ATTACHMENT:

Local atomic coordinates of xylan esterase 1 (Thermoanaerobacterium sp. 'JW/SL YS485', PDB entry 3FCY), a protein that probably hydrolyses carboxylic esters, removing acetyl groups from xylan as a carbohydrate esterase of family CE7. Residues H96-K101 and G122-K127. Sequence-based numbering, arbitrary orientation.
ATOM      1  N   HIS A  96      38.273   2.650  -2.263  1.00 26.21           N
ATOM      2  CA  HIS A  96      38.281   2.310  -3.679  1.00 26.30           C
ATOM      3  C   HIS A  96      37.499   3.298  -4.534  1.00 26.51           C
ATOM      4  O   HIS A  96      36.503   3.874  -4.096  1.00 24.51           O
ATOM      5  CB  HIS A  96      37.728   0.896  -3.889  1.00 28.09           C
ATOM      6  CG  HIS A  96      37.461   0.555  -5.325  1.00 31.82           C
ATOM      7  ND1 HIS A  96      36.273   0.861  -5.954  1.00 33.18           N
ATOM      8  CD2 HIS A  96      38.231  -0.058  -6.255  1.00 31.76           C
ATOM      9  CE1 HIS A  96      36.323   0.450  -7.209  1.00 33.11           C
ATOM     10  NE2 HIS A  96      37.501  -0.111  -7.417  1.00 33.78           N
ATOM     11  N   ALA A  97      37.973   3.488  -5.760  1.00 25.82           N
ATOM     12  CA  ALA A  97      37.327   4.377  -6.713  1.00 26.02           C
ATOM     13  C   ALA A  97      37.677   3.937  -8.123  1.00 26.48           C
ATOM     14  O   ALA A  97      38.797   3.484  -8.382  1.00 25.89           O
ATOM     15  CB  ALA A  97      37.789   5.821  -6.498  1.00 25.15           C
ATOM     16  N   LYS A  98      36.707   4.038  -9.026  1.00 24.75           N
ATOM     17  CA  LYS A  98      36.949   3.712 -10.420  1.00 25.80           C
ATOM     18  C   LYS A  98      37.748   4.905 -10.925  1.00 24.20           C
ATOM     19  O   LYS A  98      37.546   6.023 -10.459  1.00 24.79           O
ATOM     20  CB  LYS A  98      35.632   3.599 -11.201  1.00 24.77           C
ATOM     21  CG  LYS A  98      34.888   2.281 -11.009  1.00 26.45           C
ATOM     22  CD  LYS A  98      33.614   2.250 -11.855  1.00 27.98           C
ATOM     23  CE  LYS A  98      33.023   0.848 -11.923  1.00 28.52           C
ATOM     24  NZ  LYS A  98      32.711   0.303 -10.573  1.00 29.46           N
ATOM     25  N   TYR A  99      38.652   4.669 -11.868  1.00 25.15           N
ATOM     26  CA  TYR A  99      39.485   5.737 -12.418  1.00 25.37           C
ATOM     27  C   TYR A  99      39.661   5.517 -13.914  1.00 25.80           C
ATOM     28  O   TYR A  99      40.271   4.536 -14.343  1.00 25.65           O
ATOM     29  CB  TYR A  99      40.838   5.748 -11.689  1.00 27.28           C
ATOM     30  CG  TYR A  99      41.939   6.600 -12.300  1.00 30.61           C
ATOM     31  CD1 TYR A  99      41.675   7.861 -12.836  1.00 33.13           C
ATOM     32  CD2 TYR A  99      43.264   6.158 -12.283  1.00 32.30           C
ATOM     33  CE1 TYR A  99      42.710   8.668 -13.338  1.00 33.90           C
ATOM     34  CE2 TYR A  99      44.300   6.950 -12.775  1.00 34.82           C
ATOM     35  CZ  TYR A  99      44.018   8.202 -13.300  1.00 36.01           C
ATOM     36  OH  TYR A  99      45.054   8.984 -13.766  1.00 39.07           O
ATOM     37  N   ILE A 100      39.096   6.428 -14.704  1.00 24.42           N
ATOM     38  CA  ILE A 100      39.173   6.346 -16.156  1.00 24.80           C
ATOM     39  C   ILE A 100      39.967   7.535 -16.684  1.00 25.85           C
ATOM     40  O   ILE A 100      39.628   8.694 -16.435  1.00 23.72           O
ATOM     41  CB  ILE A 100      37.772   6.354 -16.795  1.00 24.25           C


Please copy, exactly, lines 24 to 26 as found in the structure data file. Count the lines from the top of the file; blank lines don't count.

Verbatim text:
ATOM     23  CE  LYS A  98      33.023   0.848 -11.923  1.00 28.52           C
ATOM     24  NZ  LYS A  98      32.711   0.303 -10.573  1.00 29.46           N
ATOM     25  N   TYR A  99      38.652   4.669 -11.868  1.00 25.15           N